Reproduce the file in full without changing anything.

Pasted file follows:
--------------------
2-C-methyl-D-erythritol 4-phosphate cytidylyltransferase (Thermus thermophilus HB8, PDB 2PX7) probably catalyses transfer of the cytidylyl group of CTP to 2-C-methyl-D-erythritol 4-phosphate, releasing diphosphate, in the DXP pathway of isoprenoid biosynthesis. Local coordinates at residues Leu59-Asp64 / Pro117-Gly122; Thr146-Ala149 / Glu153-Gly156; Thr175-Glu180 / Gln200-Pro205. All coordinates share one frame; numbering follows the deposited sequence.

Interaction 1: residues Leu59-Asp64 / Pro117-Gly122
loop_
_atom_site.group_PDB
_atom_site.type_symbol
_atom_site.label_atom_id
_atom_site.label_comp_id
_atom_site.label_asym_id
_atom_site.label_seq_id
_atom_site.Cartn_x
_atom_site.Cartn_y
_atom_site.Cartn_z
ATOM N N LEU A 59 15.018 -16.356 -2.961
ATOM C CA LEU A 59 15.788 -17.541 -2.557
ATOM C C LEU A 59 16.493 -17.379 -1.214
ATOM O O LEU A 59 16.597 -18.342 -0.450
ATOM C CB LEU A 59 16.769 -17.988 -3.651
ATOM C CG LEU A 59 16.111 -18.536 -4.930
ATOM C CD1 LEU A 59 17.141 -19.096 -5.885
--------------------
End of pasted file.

2-C-methyl-D-erythritol 4-phosphate cytidylyltransferase (Thermus thermophilus HB8, PDB 2PX7) probably catalyses transfer of the cytidylyl group of CTP to 2-C-methyl-D-erythritol 4-phosphate, releasing diphosphate, in the DXP pathway of isoprenoid biosynthesis. Local coordinates at residues Leu59-Asp64 / Pro117-Gly122; Thr146-Ala149 / Glu153-Gly156; Thr175-Glu180 / Gln200-Pro205. All coordinates share one frame; numbering follows the deposited sequence.

Interaction 1: residues Leu59-Asp64 / Pro117-Gly122
loop_
_atom_site.group_PDB
_atom_site.type_symbol
_atom_site.label_atom_id
_atom_site.label_comp_id
_atom_site.label_asym_id
_atom_site.label_seq_id
_atom_site.Cartn_x
_atom_site.Cartn_y
_atom_site.Cartn_z
ATOM N N LEU A 59 15.018 -16.356 -2.961
ATOM C CA LEU A 59 15.788 -17.541 -2.557
ATOM C C LEU A 59 16.493 -17.379 -1.214
ATOM O O LEU A 59 16.597 -18.342 -0.450
ATOM C CB LEU A 59 16.769 -17.988 -3.651
ATOM C CG LEU A 59 16.111 -18.536 -4.930
ATOM C CD1 LEU A 59 17.141 -19.096 -5.885